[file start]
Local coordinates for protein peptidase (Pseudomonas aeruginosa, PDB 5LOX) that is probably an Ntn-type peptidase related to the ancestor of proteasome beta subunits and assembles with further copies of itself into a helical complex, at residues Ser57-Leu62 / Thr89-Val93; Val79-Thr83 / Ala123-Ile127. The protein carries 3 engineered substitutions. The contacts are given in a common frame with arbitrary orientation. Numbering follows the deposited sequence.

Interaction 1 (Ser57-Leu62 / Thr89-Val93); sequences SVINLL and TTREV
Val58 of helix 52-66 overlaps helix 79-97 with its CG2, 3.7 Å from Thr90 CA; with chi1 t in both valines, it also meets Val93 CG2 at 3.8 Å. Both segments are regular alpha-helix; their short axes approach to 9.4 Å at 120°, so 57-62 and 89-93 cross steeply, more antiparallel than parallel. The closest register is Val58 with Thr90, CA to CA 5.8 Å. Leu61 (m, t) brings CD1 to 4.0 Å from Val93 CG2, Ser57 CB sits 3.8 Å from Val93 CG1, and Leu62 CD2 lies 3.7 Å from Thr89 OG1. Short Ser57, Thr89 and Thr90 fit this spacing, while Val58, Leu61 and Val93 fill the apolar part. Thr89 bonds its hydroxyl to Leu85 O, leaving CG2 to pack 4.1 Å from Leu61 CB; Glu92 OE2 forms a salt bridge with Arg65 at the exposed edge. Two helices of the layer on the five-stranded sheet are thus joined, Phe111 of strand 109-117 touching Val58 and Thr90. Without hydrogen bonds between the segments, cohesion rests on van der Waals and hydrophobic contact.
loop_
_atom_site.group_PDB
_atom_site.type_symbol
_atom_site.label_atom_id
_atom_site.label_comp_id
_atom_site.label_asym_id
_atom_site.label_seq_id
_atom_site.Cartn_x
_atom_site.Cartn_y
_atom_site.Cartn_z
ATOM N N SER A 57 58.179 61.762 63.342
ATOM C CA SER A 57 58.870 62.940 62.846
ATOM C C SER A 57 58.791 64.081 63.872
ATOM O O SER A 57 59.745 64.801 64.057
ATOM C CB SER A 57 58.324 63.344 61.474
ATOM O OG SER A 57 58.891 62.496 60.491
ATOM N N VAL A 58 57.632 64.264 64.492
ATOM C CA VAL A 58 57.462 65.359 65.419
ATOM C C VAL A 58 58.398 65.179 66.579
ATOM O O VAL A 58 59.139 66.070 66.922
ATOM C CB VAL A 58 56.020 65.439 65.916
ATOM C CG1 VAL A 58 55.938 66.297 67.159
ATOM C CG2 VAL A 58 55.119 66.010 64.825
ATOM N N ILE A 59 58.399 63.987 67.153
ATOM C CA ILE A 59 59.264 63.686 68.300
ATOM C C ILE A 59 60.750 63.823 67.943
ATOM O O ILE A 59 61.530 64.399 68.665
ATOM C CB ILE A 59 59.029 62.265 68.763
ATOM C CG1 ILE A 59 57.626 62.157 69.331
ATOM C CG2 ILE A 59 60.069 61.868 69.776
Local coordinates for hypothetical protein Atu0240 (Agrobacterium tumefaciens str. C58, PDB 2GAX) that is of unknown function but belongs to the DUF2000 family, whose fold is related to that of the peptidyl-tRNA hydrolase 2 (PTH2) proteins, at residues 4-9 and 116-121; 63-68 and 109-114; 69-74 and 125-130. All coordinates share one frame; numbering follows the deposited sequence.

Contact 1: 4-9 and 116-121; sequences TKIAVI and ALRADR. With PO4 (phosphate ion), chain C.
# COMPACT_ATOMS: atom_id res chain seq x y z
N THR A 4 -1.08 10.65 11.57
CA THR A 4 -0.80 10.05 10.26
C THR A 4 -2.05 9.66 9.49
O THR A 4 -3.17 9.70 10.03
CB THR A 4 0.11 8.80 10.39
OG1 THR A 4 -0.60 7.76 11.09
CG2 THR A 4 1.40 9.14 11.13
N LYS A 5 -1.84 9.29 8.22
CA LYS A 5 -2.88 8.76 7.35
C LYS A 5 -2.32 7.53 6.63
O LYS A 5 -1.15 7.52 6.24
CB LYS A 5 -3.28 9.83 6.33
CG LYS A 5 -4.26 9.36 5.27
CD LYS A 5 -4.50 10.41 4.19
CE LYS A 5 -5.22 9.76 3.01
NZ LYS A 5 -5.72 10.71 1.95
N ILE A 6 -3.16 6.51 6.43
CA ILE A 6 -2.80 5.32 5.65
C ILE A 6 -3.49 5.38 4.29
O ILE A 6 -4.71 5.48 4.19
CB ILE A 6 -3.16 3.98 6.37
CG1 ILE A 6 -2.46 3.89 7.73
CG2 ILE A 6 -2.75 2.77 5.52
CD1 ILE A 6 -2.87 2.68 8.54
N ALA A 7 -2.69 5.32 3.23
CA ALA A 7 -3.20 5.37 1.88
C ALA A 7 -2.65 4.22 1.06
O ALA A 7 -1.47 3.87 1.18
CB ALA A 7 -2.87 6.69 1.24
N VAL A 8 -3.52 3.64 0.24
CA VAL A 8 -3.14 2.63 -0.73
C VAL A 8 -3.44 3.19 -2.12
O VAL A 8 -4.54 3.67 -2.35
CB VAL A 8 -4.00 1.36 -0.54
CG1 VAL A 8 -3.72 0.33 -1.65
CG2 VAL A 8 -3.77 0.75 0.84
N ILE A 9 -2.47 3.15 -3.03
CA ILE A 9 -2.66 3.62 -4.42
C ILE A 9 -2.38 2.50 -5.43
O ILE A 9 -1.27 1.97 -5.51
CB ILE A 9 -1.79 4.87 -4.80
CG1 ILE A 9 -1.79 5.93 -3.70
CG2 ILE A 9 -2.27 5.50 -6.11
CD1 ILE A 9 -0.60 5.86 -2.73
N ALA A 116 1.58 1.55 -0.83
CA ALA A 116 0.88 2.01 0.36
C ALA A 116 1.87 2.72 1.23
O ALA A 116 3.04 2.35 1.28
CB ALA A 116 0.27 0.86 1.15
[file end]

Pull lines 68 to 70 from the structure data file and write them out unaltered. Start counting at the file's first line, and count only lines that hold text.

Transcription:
C VAL A 8 -3.44 3.19 -2.12
O VAL A 8 -4.54 3.67 -2.35
CB VAL A 8 -4.00 1.36 -0.54